Abstract:In Ghana, rural dwellers who depend primarily on agriculture for their livelihood constitute about 60% of the country’s population. This shows the critical role and potentials of the agricultural sector in helping to achieve Ghana’s vision 2030. With the current threat of climate change and advancements in technology, agricultural extension is not just about technology transfer and improvements in productivity, but it is also about improving the managerial and technical skills of farmers. In Ghana, the government of Ghana as well as other players in the sector like; non-governmental organizations, NGOs, local and international funding agencies, for decades now, have made capacity-building-investments in smallholder farmers by way of extension services delivery. This study sought to compare the technical efficiency of farmers who have access to agricultural extension and farmers who do not in Ghana. The study employed the stochastic meta-frontier model to analyze household survey data comprising 300 smallholder cassava farmers from the Fanteakwa district of Ghana. The farmers were selected through a two-stage sampling technique where 5 communities were purposively selected in the first stage and then 60 smallholder cassava farmers were randomly selected from each of the 5 communities. Semi-structured questionnaires were used to collect data on farmers’ socioeconomic and farm-level characteristics. The results showed that farmers who have access to agricultural extensions services have higher technical efficiencies (TE) and produce much closer to their meta-production frontiers (higher technology gap ratios (TGR) than farmers who do not have access to such extension services. Furthermore, experience in cassava cultivation and formal education significantly improves the technical efficiencies of farmers. The study recommends that the mode and scope of agricultural extension service delivery in the country should be enhanced to ensure that smallholder farmers have easy access to extension agents.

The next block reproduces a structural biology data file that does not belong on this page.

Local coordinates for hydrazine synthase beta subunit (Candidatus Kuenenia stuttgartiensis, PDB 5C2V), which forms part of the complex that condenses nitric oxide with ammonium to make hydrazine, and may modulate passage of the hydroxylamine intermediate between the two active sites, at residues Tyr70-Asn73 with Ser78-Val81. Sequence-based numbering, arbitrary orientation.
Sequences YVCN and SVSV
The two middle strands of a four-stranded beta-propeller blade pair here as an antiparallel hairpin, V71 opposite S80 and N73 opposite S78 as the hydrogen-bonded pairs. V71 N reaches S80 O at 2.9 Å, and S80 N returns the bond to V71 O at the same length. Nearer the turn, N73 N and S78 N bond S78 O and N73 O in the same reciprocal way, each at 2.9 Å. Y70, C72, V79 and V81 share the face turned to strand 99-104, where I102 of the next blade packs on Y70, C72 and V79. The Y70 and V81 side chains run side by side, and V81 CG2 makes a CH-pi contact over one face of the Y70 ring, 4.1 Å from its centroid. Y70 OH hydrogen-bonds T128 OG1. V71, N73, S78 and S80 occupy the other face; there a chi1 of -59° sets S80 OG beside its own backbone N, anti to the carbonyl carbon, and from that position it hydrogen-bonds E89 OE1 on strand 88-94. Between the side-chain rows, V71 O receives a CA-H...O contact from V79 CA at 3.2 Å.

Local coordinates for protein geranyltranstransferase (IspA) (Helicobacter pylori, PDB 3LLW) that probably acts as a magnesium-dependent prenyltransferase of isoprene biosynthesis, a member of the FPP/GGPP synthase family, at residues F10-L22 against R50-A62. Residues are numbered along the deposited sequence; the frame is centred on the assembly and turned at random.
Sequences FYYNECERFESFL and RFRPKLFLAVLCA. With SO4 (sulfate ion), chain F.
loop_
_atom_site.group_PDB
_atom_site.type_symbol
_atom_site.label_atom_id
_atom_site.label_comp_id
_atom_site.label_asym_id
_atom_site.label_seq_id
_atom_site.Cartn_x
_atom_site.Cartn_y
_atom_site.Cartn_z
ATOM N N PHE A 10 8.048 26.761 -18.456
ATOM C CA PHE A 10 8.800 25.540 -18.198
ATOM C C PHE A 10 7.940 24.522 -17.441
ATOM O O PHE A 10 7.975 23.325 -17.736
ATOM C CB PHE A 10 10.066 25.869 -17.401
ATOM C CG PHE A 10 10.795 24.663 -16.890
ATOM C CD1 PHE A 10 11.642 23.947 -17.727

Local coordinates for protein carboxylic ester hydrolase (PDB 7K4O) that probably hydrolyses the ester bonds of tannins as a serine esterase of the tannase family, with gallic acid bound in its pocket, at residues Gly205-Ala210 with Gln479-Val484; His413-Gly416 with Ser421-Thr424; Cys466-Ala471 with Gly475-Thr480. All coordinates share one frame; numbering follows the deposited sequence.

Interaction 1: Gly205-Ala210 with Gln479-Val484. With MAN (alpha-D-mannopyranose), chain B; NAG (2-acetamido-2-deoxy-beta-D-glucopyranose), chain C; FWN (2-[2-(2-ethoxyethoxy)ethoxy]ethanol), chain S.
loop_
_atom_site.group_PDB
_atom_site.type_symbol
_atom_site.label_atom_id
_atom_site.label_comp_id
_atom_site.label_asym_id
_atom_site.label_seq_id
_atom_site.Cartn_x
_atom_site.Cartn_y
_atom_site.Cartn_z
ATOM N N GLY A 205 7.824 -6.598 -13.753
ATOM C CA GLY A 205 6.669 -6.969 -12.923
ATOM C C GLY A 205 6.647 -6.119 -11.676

Keywords: agricultural extension, Ghana, smallholder farmers, stochastic meta-frontier model, technical efficiencyProcedia PDF Downloads 50
779 Strategies and Perceptions of Small Olive Oil Farmers of By-Product Valorization
Authors: Judit Manuel-i-Martin, Mechthild Donner, Ivana Radic, Yamna Erraach, Fatima Elhadad, Taoufik Yatribi, Feliu Lopez-i-Gelats
Abstract:This paper investigates how small olive farmers and olive oil producers implement circular economy practices to manage olive related waste and how such strategies are perceived by the farmers themselves. While there is a lot of data and research about possible uses of olive oil by-products, the perceptions and related practices of olive oil farmers is a much less investigated domain. A total of 60 semi-structured interviews were conducted in one of the most relevant olive oil producing regions in the Iberian Peninsula -the region of Terres de Ponent (Catalonia – Spain) - to examine the different by-product valorization strategies the olive oil farms develop. We test the hypothesis that the strategies conducted depend on the nature and amount of resources available by the farm. The results obtained point that access to milling infrastructure is a determining factor. We also found that olive tree pruning biomass and olive pomace are the most common by-products valorized by farmers, the first one on-farm and the latter in mills. Results indicate that high value uses for olive oil by-products are rarely implemented by farmers. We conclude that olive farmers tend to perceive by-product valorization strategies as waste management practices rather than as additional sources of value for their farm.